By Neil Amondson
We began our hunt leaving Dawson Creek, BC in the early morning to cross the Alberta border before sunrise. Just across the line, my guide Byron Stewart caught the frames of two large Mule Deer crossing a recently harvested wheat stubble field. We slowed to a halt on the muddy road after a full night of hard rain to see the bucks accompanied by a couple of does, linger across the field. Could this be possible, less than five minutes into my first day of hunting in NW Alberta to find one of the largest bucks I had ever seen?
Reminding me of a commitment to not shoot the first day and even considered not loading my gun, I could not believe the size of this symmetrical 4x4 in late September. The smaller, 160 class buck, was still in partial velvet making his antlers larger than life. We watched the deer for nearly ten minutes as they headed towards the small patch of timber on the edge of the field. Turning the truck around, we traveled to the far side of the timber patch to meet the bucks as they came through. Chambering a round into my favorite .30-06, I was eager to watch these bucks mosey through the timber into our laps. We waited another half-hour after being pestered by a doe and a fawn, a cow and calf moose, not to be disappointed by the bucks grazing through the timber. There he was a 185-190 class beautiful 4x4 with brow tines less than 200 yards away. I watched thinking this is just what my hunting partner Rob Fuller of Chehalis wanted back home. After nearly one-hour of great enjoyment, I watched this 4-5 year old buck lay down 115 yards away and we left to see what the day would bring, wondering why I just walked away?
For the next 5-6 hours, we saw only 7 bucks and about 20 does and fawns. The heavy rain the night before definitely had slowed their movement. Our second hunter Rick Phillips joined us in mid-afternoon and the sun and deer began to brighten our day. In the next three hours, we saw over 75 does and fawns and 50 bucks, more than half of these respectable 4x4's. Knowing Rick was anxious to get his buck and head back to Alabama, our guide Byron asked us to flip a coin in case we saw the big one. Pulling out a Canadian coined dollar, Rick picked the lady (Queen) and I choose the duck (loon) and by a flip of a coin my afternoon was about to get even more exciting. We traveled the muddy roads like a NASCAR driver on steroids, glassing fields and movin' on to the next cluster of deer. Stopping only to see a black bear, more moose, huge flocks of Canadian geese and Sandhill cranes fly over, we continued to race across the prairies of Alberta watching the edge of fields and the coulees below.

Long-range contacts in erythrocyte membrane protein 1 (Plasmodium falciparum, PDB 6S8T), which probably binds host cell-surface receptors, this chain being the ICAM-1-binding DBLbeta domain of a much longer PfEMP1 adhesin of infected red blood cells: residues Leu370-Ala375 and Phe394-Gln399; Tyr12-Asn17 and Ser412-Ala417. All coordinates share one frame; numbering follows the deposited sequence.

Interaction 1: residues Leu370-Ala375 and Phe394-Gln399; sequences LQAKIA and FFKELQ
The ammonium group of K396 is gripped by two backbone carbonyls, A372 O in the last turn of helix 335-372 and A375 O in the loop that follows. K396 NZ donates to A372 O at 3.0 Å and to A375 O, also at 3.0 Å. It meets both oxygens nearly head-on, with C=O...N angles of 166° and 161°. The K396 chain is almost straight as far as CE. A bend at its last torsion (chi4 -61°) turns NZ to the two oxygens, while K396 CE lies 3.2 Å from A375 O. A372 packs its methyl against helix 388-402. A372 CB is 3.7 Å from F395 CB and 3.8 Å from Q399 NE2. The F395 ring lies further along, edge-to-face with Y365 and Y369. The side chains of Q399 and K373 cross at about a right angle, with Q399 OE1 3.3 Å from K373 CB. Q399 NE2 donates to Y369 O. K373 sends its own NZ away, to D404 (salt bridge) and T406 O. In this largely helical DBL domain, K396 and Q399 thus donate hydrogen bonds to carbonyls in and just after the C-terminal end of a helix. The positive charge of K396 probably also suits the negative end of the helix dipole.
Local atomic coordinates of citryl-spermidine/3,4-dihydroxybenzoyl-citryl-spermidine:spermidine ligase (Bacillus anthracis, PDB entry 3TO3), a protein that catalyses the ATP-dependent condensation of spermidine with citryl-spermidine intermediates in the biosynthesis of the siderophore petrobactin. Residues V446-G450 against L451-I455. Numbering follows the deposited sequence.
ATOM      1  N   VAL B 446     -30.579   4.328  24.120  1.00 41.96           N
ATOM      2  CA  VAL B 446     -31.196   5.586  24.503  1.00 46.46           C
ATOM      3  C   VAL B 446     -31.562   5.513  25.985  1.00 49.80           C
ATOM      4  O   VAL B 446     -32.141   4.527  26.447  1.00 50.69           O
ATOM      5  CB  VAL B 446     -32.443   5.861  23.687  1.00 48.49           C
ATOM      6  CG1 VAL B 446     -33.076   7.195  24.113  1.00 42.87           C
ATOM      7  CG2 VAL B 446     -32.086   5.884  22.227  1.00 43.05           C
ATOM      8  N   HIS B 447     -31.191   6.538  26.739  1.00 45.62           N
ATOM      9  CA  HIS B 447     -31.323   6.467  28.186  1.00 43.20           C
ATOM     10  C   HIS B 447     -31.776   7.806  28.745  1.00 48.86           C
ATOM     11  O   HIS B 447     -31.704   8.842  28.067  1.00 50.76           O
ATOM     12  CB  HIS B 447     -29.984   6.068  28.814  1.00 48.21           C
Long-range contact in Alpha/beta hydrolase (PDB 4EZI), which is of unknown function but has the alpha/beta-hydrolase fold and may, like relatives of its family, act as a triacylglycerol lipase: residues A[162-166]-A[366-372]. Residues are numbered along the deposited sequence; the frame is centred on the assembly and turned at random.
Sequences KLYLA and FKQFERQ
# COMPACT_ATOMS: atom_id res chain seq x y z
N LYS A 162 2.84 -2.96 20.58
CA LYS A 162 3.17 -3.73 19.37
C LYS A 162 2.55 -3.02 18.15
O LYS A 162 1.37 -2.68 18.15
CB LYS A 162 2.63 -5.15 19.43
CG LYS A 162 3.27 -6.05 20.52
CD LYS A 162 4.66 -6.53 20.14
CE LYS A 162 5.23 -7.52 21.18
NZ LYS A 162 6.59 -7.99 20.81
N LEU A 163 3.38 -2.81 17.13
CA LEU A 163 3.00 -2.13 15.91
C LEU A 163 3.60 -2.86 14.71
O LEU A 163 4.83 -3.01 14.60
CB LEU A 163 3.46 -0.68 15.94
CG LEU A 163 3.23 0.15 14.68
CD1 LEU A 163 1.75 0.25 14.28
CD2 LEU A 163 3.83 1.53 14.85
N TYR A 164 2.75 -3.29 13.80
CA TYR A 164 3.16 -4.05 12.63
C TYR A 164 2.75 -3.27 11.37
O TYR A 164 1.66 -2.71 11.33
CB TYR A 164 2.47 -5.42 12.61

The next field Byron showed me why I came to Canada. Over a dozen deer milled on the edge of a timber patch, three nice mature bucks and one that caught our eyes. He stood to the rear, turning back to test our nerve. With high forks showing a symmetrical 4 points on his right side, I pressed our guide Byron what was on the other side. He's got stickers and he's a shooter, Neil what you gonna do? I paused hearing only heavy breathing from Rick who had lost the coin toss and said, That's my deer. Ignoring my pledge to not shoot on the first day, my 150 grain Nosler Partition did its job at 288 yards with a single shot at 5:15 PM. After high fives and quick congratulations', we loaded my 4x8 buck and returned to the mud track to view many more fine bucks for Rick. In the first day, we saw over 225 deer and over 100 bucks. Byron guided Rick to a great wide old buck with double drop tines by midday of the second day of our hunt. This is why everything in Alberta is big and Grande.
Photos by Byron Stewart of Tracks N Trails Outfitting Co. of Alberta Canada